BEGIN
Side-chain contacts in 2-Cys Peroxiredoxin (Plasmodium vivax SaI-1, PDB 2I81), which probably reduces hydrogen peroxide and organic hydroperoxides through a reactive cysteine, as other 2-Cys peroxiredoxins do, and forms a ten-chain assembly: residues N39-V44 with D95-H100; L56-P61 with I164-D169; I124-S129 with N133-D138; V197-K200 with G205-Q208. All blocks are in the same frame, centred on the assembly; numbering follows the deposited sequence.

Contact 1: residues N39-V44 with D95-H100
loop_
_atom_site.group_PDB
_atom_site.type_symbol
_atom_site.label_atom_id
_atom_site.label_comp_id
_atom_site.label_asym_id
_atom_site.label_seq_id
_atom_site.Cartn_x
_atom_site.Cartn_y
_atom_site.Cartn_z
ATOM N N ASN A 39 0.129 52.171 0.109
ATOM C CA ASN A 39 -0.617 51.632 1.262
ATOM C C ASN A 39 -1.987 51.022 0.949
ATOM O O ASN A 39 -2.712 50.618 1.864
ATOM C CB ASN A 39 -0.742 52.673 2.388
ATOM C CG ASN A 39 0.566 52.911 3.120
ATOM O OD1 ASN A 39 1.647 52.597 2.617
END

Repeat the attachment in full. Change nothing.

Side-chain contacts in 2-Cys Peroxiredoxin (Plasmodium vivax SaI-1, PDB 2I81), which probably reduces hydrogen peroxide and organic hydroperoxides through a reactive cysteine, as other 2-Cys peroxiredoxins do, and forms a ten-chain assembly: residues N39-V44 with D95-H100; L56-P61 with I164-D169; I124-S129 with N133-D138; V197-K200 with G205-Q208. All blocks are in the same frame, centred on the assembly; numbering follows the deposited sequence.

Contact 1: residues N39-V44 with D95-H100
loop_
_atom_site.group_PDB
_atom_site.type_symbol
_atom_site.label_atom_id
_atom_site.label_comp_id
_atom_site.label_asym_id
_atom_site.label_seq_id
_atom_site.Cartn_x
_atom_site.Cartn_y
_atom_site.Cartn_z
ATOM N N ASN A 39 0.129 52.171 0.109
ATOM C CA ASN A 39 -0.617 51.632 1.262
ATOM C C ASN A 39 -1.987 51.022 0.949
ATOM O O ASN A 39 -2.712 50.618 1.864
ATOM C CB ASN A 39 -0.742 52.673 2.388
ATOM C CG ASN A 39 0.566 52.911 3.120
ATOM O OD1 ASN A 39 1.647 52.597 2.617